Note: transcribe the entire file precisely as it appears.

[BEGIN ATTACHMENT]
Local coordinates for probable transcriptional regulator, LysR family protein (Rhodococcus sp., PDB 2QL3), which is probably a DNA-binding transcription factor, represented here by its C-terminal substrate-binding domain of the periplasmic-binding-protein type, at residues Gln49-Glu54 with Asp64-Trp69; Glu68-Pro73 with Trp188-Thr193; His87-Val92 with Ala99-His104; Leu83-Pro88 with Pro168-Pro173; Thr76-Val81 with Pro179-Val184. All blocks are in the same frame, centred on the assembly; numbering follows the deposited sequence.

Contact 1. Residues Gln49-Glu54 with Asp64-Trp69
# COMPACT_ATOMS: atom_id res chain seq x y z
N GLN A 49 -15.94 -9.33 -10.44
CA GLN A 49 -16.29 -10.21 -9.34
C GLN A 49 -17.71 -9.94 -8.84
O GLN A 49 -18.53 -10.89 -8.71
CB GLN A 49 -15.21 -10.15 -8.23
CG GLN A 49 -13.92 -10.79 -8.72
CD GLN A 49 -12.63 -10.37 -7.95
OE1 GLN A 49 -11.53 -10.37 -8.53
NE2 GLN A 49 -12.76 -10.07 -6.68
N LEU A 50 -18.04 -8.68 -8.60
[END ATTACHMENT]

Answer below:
Local coordinates for probable transcriptional regulator, LysR family protein (Rhodococcus sp., PDB 2QL3), which is probably a DNA-binding transcription factor, represented here by its C-terminal substrate-binding domain of the periplasmic-binding-protein type, at residues Gln49-Glu54 with Asp64-Trp69; Glu68-Pro73 with Trp188-Thr193; His87-Val92 with Ala99-His104; Leu83-Pro88 with Pro168-Pro173; Thr76-Val81 with Pro179-Val184. All blocks are in the same frame, centred on the assembly; numbering follows the deposited sequence.

Contact 1. Residues Gln49-Glu54 with Asp64-Trp69
# COMPACT_ATOMS: atom_id res chain seq x y z
N GLN A 49 -15.94 -9.33 -10.44
CA GLN A 49 -16.29 -10.21 -9.34
C GLN A 49 -17.71 -9.94 -8.84
O GLN A 49 -18.53 -10.89 -8.71
CB GLN A 49 -15.21 -10.15 -8.23
CG GLN A 49 -13.92 -10.79 -8.72
CD GLN A 49 -12.63 -10.37 -7.95
OE1 GLN A 49 -11.53 -10.37 -8.53
NE2 GLN A 49 -12.76 -10.07 -6.68
N LEU A 50 -18.04 -8.68 -8.60